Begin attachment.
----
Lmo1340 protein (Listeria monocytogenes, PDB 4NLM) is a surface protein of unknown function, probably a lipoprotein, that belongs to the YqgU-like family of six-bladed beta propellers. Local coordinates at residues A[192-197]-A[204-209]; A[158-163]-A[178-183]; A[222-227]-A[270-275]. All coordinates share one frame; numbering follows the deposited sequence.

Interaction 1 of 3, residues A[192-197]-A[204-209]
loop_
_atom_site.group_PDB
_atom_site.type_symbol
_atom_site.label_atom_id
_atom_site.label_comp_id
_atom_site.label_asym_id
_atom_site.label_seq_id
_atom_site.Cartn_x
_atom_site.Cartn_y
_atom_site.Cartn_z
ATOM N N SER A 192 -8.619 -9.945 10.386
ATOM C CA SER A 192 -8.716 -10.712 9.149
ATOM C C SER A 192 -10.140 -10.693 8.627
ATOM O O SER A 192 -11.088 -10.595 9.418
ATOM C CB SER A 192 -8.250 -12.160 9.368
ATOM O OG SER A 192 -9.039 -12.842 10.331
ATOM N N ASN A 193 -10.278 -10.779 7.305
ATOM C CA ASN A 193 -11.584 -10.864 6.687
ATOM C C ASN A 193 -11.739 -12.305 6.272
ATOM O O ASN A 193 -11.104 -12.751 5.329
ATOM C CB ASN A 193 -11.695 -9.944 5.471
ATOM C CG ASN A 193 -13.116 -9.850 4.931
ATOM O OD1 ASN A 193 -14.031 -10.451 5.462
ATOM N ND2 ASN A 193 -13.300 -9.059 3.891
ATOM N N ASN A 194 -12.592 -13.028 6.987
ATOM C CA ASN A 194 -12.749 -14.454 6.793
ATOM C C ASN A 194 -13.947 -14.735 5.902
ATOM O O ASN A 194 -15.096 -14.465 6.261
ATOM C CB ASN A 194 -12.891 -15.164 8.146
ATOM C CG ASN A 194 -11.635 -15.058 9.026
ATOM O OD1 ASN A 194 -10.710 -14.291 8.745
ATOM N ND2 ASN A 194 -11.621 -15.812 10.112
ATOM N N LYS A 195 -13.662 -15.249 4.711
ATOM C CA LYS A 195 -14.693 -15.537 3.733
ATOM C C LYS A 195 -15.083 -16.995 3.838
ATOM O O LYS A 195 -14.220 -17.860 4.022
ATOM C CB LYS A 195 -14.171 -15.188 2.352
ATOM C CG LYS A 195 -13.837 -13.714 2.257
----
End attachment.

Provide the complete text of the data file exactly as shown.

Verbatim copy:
Lmo1340 protein (Listeria monocytogenes, PDB 4NLM) is a surface protein of unknown function, probably a lipoprotein, that belongs to the YqgU-like family of six-bladed beta propellers. Local coordinates at residues A[192-197]-A[204-209]; A[158-163]-A[178-183]; A[222-227]-A[270-275]. All coordinates share one frame; numbering follows the deposited sequence.

Interaction 1 of 3, residues A[192-197]-A[204-209]
loop_
_atom_site.group_PDB
_atom_site.type_symbol
_atom_site.label_atom_id
_atom_site.label_comp_id
_atom_site.label_asym_id
_atom_site.label_seq_id
_atom_site.Cartn_x
_atom_site.Cartn_y
_atom_site.Cartn_z
ATOM N N SER A 192 -8.619 -9.945 10.386
ATOM C CA SER A 192 -8.716 -10.712 9.149
ATOM C C SER A 192 -10.140 -10.693 8.627
ATOM O O SER A 192 -11.088 -10.595 9.418
ATOM C CB SER A 192 -8.250 -12.160 9.368
ATOM O OG SER A 192 -9.039 -12.842 10.331
ATOM N N ASN A 193 -10.278 -10.779 7.305
ATOM C CA ASN A 193 -11.584 -10.864 6.687
ATOM C C ASN A 193 -11.739 -12.305 6.272
ATOM O O ASN A 193 -11.104 -12.751 5.329
ATOM C CB ASN A 193 -11.695 -9.944 5.471
ATOM C CG ASN A 193 -13.116 -9.850 4.931
ATOM O OD1 ASN A 193 -14.031 -10.451 5.462
ATOM N ND2 ASN A 193 -13.300 -9.059 3.891
ATOM N N ASN A 194 -12.592 -13.028 6.987
ATOM C CA ASN A 194 -12.749 -14.454 6.793
ATOM C C ASN A 194 -13.947 -14.735 5.902
ATOM O O ASN A 194 -15.096 -14.465 6.261
ATOM C CB ASN A 194 -12.891 -15.164 8.146
ATOM C CG ASN A 194 -11.635 -15.058 9.026
ATOM O OD1 ASN A 194 -10.710 -14.291 8.745
ATOM N ND2 ASN A 194 -11.621 -15.812 10.112
ATOM N N LYS A 195 -13.662 -15.249 4.711
ATOM C CA LYS A 195 -14.693 -15.537 3.733
ATOM C C LYS A 195 -15.083 -16.995 3.838
ATOM O O LYS A 195 -14.220 -17.860 4.022
ATOM C CB LYS A 195 -14.171 -15.188 2.352
ATOM C CG LYS A 195 -13.837 -13.714 2.257